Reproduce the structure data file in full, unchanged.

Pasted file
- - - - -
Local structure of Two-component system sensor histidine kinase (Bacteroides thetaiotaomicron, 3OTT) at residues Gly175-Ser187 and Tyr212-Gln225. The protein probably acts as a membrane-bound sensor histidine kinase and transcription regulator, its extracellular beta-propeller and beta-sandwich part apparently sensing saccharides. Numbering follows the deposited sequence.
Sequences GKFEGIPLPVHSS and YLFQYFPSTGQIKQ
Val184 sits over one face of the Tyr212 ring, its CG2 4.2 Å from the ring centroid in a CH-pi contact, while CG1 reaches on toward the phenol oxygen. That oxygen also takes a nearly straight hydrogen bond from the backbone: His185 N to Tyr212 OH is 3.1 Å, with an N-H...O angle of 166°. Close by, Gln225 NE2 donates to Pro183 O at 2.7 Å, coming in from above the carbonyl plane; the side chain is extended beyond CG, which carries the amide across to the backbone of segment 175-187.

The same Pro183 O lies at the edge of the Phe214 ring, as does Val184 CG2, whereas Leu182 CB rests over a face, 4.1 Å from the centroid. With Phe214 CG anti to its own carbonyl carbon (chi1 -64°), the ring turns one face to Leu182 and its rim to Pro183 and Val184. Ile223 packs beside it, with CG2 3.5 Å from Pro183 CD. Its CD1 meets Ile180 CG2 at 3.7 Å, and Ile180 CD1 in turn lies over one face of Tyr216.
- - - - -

Local structure of Two-component system sensor histidine kinase (Bacteroides thetaiotaomicron, 3OTT) at residues Gly175-Ser187 and Tyr212-Gln225. The protein probably acts as a membrane-bound sensor histidine kinase and transcription regulator, its extracellular beta-propeller and beta-sandwich part apparently sensing saccharides. Numbering follows the deposited sequence.
Sequences GKFEGIPLPVHSS and YLFQYFPSTGQIKQ
Val184 sits over one face of the Tyr212 ring, its CG2 4.2 Å from the ring centroid in a CH-pi contact, while CG1 reaches on toward the phenol oxygen. That oxygen also takes a nearly straight hydrogen bond from the backbone: His185 N to Tyr212 OH is 3.1 Å, with an N-H...O angle of 166°. Close by, Gln225 NE2 donates to Pro183 O at 2.7 Å, coming in from above the carbonyl plane; the side chain is extended beyond CG, which carries the amide across to the backbone of segment 175-187.

The same Pro183 O lies at the edge of the Phe214 ring, as does Val184 CG2, whereas Leu182 CB rests over a face, 4.1 Å from the centroid. With Phe214 CG anti to its own carbonyl carbon (chi1 -64°), the ring turns one face to Leu182 and its rim to Pro183 and Val184. Ile223 packs beside it, with CG2 3.5 Å from Pro183 CD. Its CD1 meets Ile180 CG2 at 3.7 Å, and Ile180 CD1 in turn lies over one face of Tyr216.